A common complaint of municipalities contemplating the deployment of LED streetlights is the resistance they face from electric utilities related to adjusting rate tariffs. While the LED streetlight technology creates immediate electricity cost savings, many utilities are not eager to pass the savings along to municipalities and taxpayers.
Pacific Gas & Electric (PG&E) on the west coast and Progress Energy Carolinas (PEC) on the east coast have proven to be LED streetlight change agents, not defenders of the status quo. Not only have these utilities already implemented revised rate tariffs that reflect the lower energy consumption of LED streetlights, but they have also established turnkey programs that provide full-service purchase and installation for municipal partners.
Revised rate tariffs established by Progress Energy Carolinas will go into effect for the state of North Carolina on March 1, 2010. Similar revisions are expected to go into effect in South Carolina shortly after they are implemented in North Carolina.
PG&E, headquartered in San Francisco, California, offers multiple incentives to its customers including rebates on LED streetlight products as well as reduced prices created by PG&E’s high volume purchasing of LED streetlights. In order to qualify for the rebates, municipal customers must choose a product from the utility’s pre-approved product list.
PG&E offers a choice of LED streetlights from eight manufacturers: BetaLED, Cooper Streetworks, EcoFit, GE, LED Roadway, Leotek, LSI industries, and Lumec. Progress Energy currently offers only BetaLED streetlights. Both utilities continuously evaluate luminaires from other manufacturers as potential vendors for their turnkey LED streetlight programs.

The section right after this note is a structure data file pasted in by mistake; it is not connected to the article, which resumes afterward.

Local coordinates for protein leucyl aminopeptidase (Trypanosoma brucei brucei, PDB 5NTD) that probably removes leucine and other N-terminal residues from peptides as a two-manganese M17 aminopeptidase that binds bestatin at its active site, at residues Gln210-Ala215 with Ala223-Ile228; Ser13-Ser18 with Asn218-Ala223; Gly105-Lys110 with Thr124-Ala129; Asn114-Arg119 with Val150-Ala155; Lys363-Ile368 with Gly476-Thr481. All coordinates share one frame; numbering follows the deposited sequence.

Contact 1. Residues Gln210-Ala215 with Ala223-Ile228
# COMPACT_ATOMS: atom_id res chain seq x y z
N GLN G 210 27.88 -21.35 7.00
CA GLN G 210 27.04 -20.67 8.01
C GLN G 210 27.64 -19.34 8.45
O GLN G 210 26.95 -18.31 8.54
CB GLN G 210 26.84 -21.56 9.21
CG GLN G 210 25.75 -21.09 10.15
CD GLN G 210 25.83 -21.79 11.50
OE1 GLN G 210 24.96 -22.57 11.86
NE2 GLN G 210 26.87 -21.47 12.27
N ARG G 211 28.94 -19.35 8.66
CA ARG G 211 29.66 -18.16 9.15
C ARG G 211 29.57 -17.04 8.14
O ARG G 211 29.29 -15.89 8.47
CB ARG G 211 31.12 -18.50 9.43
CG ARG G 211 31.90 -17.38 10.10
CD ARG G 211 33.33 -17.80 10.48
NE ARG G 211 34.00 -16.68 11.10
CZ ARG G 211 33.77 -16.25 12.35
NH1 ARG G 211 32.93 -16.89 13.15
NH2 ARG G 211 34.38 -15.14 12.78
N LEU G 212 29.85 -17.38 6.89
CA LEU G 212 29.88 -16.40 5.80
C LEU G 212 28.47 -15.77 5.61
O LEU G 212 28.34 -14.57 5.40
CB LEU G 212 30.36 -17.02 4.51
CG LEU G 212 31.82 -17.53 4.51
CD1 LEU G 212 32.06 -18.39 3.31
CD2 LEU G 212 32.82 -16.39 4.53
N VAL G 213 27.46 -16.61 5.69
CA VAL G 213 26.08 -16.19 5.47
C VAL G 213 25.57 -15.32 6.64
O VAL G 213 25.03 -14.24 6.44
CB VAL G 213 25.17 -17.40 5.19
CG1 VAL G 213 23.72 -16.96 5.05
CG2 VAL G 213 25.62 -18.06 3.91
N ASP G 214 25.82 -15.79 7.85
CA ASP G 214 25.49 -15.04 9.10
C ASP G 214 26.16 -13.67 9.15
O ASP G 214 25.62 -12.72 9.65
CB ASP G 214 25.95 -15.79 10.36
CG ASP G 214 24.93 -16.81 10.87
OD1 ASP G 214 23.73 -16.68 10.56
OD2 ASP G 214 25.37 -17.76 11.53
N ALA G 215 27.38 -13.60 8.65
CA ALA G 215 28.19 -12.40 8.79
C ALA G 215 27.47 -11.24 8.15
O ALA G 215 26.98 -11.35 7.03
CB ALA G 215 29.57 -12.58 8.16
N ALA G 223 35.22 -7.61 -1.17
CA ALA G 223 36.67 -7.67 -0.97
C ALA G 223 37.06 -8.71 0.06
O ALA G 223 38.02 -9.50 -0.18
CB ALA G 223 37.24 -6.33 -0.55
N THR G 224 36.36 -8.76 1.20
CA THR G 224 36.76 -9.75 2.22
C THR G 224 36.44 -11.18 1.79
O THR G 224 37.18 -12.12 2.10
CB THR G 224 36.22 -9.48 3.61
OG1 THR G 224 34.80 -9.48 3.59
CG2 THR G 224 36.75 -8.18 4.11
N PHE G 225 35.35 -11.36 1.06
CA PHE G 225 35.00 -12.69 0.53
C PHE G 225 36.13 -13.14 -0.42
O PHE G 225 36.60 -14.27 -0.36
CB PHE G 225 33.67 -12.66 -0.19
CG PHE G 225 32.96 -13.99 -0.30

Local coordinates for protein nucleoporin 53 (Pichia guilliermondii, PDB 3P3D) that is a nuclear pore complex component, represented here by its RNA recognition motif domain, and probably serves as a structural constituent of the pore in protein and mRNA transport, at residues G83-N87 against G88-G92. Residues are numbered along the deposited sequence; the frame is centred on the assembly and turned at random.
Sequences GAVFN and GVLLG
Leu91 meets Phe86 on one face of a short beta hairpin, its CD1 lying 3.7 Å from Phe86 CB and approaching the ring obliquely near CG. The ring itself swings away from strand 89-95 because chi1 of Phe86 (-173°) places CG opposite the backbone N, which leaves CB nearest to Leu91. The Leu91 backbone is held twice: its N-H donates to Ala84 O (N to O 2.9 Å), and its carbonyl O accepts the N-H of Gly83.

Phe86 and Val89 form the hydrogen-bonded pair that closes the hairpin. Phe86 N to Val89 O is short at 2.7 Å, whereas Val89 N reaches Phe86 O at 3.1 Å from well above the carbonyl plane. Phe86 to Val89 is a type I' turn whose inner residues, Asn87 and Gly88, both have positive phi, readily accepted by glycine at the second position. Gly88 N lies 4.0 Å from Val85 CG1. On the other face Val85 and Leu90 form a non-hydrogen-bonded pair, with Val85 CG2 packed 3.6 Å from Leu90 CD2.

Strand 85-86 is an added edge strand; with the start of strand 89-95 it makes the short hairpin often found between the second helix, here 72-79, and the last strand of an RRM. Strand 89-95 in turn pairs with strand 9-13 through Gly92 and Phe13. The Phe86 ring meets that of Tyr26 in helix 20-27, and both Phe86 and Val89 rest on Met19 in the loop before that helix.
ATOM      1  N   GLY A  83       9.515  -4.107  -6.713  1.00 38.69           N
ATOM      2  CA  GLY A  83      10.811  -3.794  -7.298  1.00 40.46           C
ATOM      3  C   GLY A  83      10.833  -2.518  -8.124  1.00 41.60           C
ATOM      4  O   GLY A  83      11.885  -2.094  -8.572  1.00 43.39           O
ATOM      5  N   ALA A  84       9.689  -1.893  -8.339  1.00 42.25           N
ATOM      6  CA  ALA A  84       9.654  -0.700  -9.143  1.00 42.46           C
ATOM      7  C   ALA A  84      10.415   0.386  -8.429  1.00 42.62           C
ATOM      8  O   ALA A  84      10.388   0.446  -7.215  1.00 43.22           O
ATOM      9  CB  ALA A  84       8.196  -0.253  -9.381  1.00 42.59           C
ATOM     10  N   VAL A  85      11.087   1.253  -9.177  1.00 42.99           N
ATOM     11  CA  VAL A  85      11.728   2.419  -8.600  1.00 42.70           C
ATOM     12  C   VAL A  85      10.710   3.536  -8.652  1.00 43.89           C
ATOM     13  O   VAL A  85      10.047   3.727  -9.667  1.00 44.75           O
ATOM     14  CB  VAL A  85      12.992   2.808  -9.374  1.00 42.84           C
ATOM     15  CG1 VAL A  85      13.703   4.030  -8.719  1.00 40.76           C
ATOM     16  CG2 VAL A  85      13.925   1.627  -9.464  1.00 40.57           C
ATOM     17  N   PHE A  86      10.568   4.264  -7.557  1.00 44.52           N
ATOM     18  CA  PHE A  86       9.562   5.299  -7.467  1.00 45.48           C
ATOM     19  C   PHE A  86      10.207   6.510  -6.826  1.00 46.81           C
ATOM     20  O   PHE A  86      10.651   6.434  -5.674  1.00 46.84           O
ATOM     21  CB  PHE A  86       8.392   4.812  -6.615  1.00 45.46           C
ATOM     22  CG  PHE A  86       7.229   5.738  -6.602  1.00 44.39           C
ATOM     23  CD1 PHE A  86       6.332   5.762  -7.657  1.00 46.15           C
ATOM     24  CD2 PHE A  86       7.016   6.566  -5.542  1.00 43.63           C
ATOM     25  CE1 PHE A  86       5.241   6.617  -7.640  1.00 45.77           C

The energy commissions that regulate PG&E and Progress Energy have established mandates for both utilities to be energy efficient. The electricity cost savings created by LED streetlights align well with the utilities’ energy efficiency goals. California regulators have established incentives for PG&E to reduce energy use through a revenue cap for the utility. The cap benefits PG&E’s municipal customers because it financially motivates PG&E to remove existing “energy guzzling” streetlights, according to John Sofranac, manager of street and outdoor lighting customer care at PG&E.
According to Bob Henderson of Progress Energy, “Even though the LED fixtures typically cost up to five times as much as traditional high pressure sodium lights, the long-term savings outweigh the costs.” The savings are realized through reduced electricity costs, lower maintenance costs, and rebates.
Henderson is organizing an Illumination Engineering Society (IES) workshop in Raleigh, North Carolina, focused on providing utilities with innovative approaches to deploying LED streetlights.